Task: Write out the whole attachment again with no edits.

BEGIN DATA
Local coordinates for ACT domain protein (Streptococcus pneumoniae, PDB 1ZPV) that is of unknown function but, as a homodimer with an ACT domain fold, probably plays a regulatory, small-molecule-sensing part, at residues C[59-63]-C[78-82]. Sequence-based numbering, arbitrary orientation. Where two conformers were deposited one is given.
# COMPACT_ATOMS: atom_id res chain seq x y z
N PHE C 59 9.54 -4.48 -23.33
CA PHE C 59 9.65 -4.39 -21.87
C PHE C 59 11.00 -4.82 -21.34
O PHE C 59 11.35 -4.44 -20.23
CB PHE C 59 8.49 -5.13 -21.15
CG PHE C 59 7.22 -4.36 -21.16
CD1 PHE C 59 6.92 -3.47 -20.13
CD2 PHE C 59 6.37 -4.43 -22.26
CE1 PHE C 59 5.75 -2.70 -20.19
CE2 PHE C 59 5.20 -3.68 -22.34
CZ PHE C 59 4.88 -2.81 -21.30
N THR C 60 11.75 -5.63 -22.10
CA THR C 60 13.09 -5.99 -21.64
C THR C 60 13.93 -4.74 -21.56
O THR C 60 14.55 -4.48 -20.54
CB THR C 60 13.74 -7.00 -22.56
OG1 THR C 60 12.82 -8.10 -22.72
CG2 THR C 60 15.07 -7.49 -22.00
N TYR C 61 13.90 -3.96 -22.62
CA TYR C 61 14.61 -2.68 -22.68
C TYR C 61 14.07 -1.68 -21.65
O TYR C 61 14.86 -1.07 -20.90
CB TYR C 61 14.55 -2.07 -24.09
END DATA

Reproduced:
Local coordinates for ACT domain protein (Streptococcus pneumoniae, PDB 1ZPV) that is of unknown function but, as a homodimer with an ACT domain fold, probably plays a regulatory, small-molecule-sensing part, at residues C[59-63]-C[78-82]. Sequence-based numbering, arbitrary orientation. Where two conformers were deposited one is given.
# COMPACT_ATOMS: atom_id res chain seq x y z
N PHE C 59 9.54 -4.48 -23.33
CA PHE C 59 9.65 -4.39 -21.87
C PHE C 59 11.00 -4.82 -21.34
O PHE C 59 11.35 -4.44 -20.23
CB PHE C 59 8.49 -5.13 -21.15
CG PHE C 59 7.22 -4.36 -21.16
CD1 PHE C 59 6.92 -3.47 -20.13
CD2 PHE C 59 6.37 -4.43 -22.26
CE1 PHE C 59 5.75 -2.70 -20.19
CE2 PHE C 59 5.20 -3.68 -22.34
CZ PHE C 59 4.88 -2.81 -21.30
N THR C 60 11.75 -5.63 -22.10
CA THR C 60 13.09 -5.99 -21.64
C THR C 60 13.93 -4.74 -21.56
O THR C 60 14.55 -4.48 -20.54
CB THR C 60 13.74 -7.00 -22.56
OG1 THR C 60 12.82 -8.10 -22.72
CG2 THR C 60 15.07 -7.49 -22.00
N TYR C 61 13.90 -3.96 -22.62
CA TYR C 61 14.61 -2.68 -22.68
C TYR C 61 14.07 -1.68 -21.65
O TYR C 61 14.86 -1.07 -20.90
CB TYR C 61 14.55 -2.07 -24.09